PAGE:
IMPACT CRATER EXPLORATIONS
by: Charles O'Dale
CAN-AM (PROBABLE) IMPACT STRUCTURE
A study of the Grenville front (G.F.), in the southern part of Lake Huron, revealed an interruption of the north-east “Grenville” aeromagnetic trends by a clear circular anomaly pattern that is due to structural and metamorphic changes associated with a post-Grenville event. This suggests that a 100 km wide crater is concealed in that position beneath approximately two kilometres of Paleozoic sedimentary rock at the bottom of Lake Huron. The authors of the paper describing the find have proposed the name “Can-Am Crater” for the structure as it is situated on the Canadian/US border (Forsyth et al, 1990).
MAJOR CIRCULAR STRUCTURE BENEATH SOUTHERN LAKE HURON DEFINED FROM POTENTIAL FIELD DATA (Forsyth et al, 1990);
Newly compiled and merged Canadian and United States potential field data for the area of southern Lake Huron reveal a large circular structure that has a diameter that may extend to 100 km. The aeromagnetic image shows a circular central high with a diameter of 6 km located at fat 43°14.21′N, long 82°19.88′W, surrounded by a principal ring with a diameter of 50 km and indications of conformable, arcuate structure extending to a diameter of about 100 km. The prevailing, northeast-striking aeromagnetic signature of the Grenville front and adjacent Grenville front tectonic zone is interrupted and may be overprinted by the circular feature. The Bouguer gravity field shows a strong positive anomaly that extends southeast from the Grenville front and terminates in an arcuate complex of positive anomalies that correlate with the aeromagnetic field. The gravity field illustrates the circular structure with an annular low and central high, as well as positive extensions that follow the foliate pattern of magnetic anomalies marking the outer area of the feature.
There is no strong evidence of the feature in the bathymetry data of southern Lake Huron, although the general coastline of the southern end of Lake Huron closely follows the outline of the main circular feature. The interruption of the Grenville trends, the clear, regular, circular signature of the feature, and the interpreted magnetic source depths at the Precambrian surface, suggest an event possibly as young as early Paleozoic. In the absence of basement samples, the origin of the feature is unconfirmed. However, the scale and potential field anomaly pattern of the feature are comparable to several of the larger impact structures exposed on the Canadian Shield.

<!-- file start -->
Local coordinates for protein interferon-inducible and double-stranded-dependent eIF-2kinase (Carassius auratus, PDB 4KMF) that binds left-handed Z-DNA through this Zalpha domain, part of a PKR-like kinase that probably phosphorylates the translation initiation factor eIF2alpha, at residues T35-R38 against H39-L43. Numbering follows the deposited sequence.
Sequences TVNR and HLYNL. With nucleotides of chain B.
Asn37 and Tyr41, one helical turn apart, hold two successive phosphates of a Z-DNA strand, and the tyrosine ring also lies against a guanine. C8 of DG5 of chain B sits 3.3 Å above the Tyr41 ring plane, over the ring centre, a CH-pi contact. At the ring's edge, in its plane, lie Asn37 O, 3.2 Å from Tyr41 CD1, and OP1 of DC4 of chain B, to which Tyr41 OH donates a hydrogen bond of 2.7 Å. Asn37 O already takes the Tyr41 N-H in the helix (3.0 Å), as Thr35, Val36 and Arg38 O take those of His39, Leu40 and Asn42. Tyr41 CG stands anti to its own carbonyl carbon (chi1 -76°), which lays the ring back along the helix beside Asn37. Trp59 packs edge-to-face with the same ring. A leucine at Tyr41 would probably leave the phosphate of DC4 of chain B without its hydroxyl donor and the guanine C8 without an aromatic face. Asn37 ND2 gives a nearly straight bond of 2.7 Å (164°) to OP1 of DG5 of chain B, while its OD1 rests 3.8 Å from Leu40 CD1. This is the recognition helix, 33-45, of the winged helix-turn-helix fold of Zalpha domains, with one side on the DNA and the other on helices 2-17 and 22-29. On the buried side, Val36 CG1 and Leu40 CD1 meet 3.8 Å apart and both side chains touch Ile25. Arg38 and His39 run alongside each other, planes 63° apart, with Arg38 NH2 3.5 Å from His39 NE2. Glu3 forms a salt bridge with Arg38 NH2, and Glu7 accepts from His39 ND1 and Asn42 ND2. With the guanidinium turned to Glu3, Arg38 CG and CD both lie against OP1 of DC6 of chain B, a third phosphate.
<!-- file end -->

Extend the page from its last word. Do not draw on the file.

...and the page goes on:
This image of the vertical derivative of residual magnetic anomaly field (right) is marked by a central magnetic high and a principal magnetic ring with a diameter of approximately 50 km. The principal ring encloses a magnetically quiet zone surrounding the 6 km diameter central magnetic peak. Beyond the ring, conformable arcuate anomalies outline semilobate features extending to a diameter of about 100 km. The magnetic data are from data bases at the Geological Survey of Canada, the National Geophysical Data Centre, Michigan State University and the United States Geological Survey. The aeromagnetic anomaly pattern of impact structures commonly feature a distinct central high and annular rings (Coles and Clark, 1978).
The gravity signature of an impact structure is primarily a low, owing to fracturing and brecciation of the impact target rocks (Grieve, 1988). The gravity low surrounding a central high, which is usually lower than the regional field, is the specific anomaly form of an impact crater. Other similar gravity anomalies are documented in the Brent, Wanapitei and West Hawk structures that are identified as impact structures in the Canadian Shield.
|Manicouagan impact structure (Sweeney, 1978). There is a strong similarity between the profiles. The coincidence between magnetic and gravity signatures of the Can-Am structure strongly suggests a common source for both fields. This data documents that the Precambrian basement rocks are interrupted by anomalies that clearly outline the circular nature of the structure and provides evidence that the remnants of a complex meteorite crater is situated in the south end of Lake Huron.|
D.A. Forsyth, M. Pilkington, R.A.F. Grieve, D. Addinett. Major circular structure beneath southern Lake Huron defined from potential field data. GEOLOGY, v18, p 773-777, August 1990.
- Stolzenburg, W.; "Impact Crater May Lie beneath Lake Huron," Science News, 138:133, 1990.
- Equinox magazine, March/April 1991.